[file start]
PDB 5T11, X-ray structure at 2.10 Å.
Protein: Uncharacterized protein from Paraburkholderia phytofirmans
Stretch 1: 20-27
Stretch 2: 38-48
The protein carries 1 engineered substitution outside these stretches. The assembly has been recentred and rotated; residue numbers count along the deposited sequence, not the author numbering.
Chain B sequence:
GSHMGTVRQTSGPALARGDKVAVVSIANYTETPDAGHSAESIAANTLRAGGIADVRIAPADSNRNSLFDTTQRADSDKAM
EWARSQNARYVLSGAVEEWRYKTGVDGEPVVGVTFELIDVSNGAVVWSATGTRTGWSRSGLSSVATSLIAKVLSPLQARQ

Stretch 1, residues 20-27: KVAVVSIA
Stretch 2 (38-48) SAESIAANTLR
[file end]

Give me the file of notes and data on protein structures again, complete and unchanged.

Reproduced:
PDB 5T11, X-ray structure at 2.10 Å.
Protein: Uncharacterized protein from Paraburkholderia phytofirmans
Stretch 1: 20-27
Stretch 2: 38-48
The protein carries 1 engineered substitution outside these stretches. The assembly has been recentred and rotated; residue numbers count along the deposited sequence, not the author numbering.
Chain B sequence:
GSHMGTVRQTSGPALARGDKVAVVSIANYTETPDAGHSAESIAANTLRAGGIADVRIAPADSNRNSLFDTTQRADSDKAM
EWARSQNARYVLSGAVEEWRYKTGVDGEPVVGVTFELIDVSNGAVVWSATGTRTGWSRSGLSSVATSLIAKVLSPLQARQ

Stretch 1, residues 20-27: KVAVVSIA
Stretch 2 (38-48) SAESIAANTLR